givecarrotsachance Thu 12-Nov-09 12:18:31

Lizzzombie I would recommend "Taking care of your fertility" which is a really useful book talking about temping and all other fertility signs so you can BD at the right time, and also it shows you how fertile you are (in some ways). You can record the data and take it with you to the docs which is really useful as for instance, if you're clearly ovulating and your luteal phase is ok, they are unlikely to put you on clomid and you may focus on getting your partner tested first. On the other hand if you are not ovulating, they can target that. It's all in the book - loads of people here recommend it.

MyNameIsInigoMontoya Thu 12-Nov-09 12:28:00

Personally I would say if you are 31 and after just 6 months, I would not panic - try to just relax about things and give it a few more months at least before starting to think about tests.

Like someone said above, I've heard it's normally a year before GPs would consider it to be a problem; and I've also read somewhere that around 7 months is considered "average" (which means of course for some people it could take several months more, without there necessarily being a problem).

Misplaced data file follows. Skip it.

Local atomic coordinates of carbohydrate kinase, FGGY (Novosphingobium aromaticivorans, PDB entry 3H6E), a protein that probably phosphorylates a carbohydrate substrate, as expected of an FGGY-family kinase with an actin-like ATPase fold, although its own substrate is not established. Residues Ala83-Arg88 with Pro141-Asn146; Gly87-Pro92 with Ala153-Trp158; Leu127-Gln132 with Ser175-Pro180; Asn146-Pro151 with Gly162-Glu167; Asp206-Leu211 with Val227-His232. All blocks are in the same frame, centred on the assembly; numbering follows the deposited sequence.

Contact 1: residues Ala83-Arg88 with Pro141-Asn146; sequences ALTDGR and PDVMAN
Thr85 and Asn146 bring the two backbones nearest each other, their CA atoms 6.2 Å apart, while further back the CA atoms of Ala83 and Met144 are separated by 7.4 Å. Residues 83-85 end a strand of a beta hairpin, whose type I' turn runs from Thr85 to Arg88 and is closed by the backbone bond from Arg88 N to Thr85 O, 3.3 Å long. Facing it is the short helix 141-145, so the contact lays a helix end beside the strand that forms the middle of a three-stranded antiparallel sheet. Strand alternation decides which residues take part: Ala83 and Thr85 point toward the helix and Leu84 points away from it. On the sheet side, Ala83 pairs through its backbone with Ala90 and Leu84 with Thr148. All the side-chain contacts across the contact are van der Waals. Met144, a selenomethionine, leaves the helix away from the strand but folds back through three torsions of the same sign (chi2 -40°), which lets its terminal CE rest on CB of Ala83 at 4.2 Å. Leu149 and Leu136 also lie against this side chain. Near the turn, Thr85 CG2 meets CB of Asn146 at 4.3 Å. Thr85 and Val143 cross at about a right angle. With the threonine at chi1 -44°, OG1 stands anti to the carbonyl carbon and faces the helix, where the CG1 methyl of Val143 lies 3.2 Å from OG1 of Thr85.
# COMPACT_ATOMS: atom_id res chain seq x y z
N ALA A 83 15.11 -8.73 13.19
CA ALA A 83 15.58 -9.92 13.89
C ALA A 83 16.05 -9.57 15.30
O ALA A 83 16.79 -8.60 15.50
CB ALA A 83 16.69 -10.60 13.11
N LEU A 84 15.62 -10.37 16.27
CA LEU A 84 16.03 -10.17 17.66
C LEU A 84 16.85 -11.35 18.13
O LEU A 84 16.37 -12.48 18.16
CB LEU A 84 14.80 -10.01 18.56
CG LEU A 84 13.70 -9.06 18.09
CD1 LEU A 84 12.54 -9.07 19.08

Also, having lots of tests etc will just make you more stressed about it and that itself could make it harder to conceive; so better if you can to just chill for a bit longer, time is still on your side. Good luck!

ElusiveMoose Thu 12-Nov-09 13:29:39

I'd second the advice to get to know your own cycle and keep a record of it (and the TCOYF book is fab). It lets you feel that you're 'doing' something, rather than just passively waiting to get pregnant, and if there is a problem it can help to highlight it.

I'm in a very similar position to you (DS of 26 months, been TTC2 for 6 months). My charts show that I've got a very short luteal phase, and although it might not be a problem (the medical jury's still out), my GP agreed to refer me to a gynae earlier than normal because I could demonstrate that there might be a problem, IYKWIM. Without the charts I'm pretty sure he'd have sent me away and told me to keep trying for a bit longer.